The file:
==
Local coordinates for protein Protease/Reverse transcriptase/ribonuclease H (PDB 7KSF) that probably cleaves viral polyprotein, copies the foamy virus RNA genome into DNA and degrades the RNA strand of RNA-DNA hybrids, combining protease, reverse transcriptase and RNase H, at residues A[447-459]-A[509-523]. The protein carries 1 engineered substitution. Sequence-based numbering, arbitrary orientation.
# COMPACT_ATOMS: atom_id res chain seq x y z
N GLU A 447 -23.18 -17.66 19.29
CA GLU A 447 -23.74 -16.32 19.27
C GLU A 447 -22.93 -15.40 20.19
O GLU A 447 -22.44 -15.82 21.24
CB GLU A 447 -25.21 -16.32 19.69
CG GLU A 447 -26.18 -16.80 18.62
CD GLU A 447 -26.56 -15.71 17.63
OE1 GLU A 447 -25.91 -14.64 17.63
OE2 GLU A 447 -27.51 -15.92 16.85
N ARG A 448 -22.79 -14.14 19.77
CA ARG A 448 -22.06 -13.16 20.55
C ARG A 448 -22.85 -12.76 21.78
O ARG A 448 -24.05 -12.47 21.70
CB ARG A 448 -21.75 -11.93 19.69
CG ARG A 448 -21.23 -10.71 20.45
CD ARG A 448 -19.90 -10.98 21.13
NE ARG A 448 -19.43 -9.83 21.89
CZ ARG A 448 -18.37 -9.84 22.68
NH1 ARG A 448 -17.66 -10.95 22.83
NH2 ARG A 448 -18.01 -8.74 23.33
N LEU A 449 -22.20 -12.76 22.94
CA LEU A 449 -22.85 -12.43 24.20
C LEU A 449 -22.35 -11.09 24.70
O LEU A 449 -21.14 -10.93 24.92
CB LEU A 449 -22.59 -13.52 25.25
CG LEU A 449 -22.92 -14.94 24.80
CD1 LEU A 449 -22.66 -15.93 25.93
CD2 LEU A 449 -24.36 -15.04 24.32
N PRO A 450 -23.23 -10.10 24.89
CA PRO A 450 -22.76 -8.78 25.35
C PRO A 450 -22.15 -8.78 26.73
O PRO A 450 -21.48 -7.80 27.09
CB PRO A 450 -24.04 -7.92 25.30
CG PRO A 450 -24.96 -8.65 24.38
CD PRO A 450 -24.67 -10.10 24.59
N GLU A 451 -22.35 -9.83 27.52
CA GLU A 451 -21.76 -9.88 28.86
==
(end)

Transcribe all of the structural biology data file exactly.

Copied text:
Local coordinates for protein Protease/Reverse transcriptase/ribonuclease H (PDB 7KSF) that probably cleaves viral polyprotein, copies the foamy virus RNA genome into DNA and degrades the RNA strand of RNA-DNA hybrids, combining protease, reverse transcriptase and RNase H, at residues A[447-459]-A[509-523]. The protein carries 1 engineered substitution. Sequence-based numbering, arbitrary orientation.
# COMPACT_ATOMS: atom_id res chain seq x y z
N GLU A 447 -23.18 -17.66 19.29
CA GLU A 447 -23.74 -16.32 19.27
C GLU A 447 -22.93 -15.40 20.19
O GLU A 447 -22.44 -15.82 21.24
CB GLU A 447 -25.21 -16.32 19.69
CG GLU A 447 -26.18 -16.80 18.62
CD GLU A 447 -26.56 -15.71 17.63
OE1 GLU A 447 -25.91 -14.64 17.63
OE2 GLU A 447 -27.51 -15.92 16.85
N ARG A 448 -22.79 -14.14 19.77
CA ARG A 448 -22.06 -13.16 20.55
C ARG A 448 -22.85 -12.76 21.78
O ARG A 448 -24.05 -12.47 21.70
CB ARG A 448 -21.75 -11.93 19.69
CG ARG A 448 -21.23 -10.71 20.45
CD ARG A 448 -19.90 -10.98 21.13
NE ARG A 448 -19.43 -9.83 21.89
CZ ARG A 448 -18.37 -9.84 22.68
NH1 ARG A 448 -17.66 -10.95 22.83
NH2 ARG A 448 -18.01 -8.74 23.33
N LEU A 449 -22.20 -12.76 22.94
CA LEU A 449 -22.85 -12.43 24.20
C LEU A 449 -22.35 -11.09 24.70
O LEU A 449 -21.14 -10.93 24.92
CB LEU A 449 -22.59 -13.52 25.25
CG LEU A 449 -22.92 -14.94 24.80
CD1 LEU A 449 -22.66 -15.93 25.93
CD2 LEU A 449 -24.36 -15.04 24.32
N PRO A 450 -23.23 -10.10 24.89
CA PRO A 450 -22.76 -8.78 25.35
C PRO A 450 -22.15 -8.78 26.73
O PRO A 450 -21.48 -7.80 27.09
CB PRO A 450 -24.04 -7.92 25.30
CG PRO A 450 -24.96 -8.65 24.38
CD PRO A 450 -24.67 -10.10 24.59
N GLU A 451 -22.35 -9.83 27.52
CA GLU A 451 -21.76 -9.88 28.86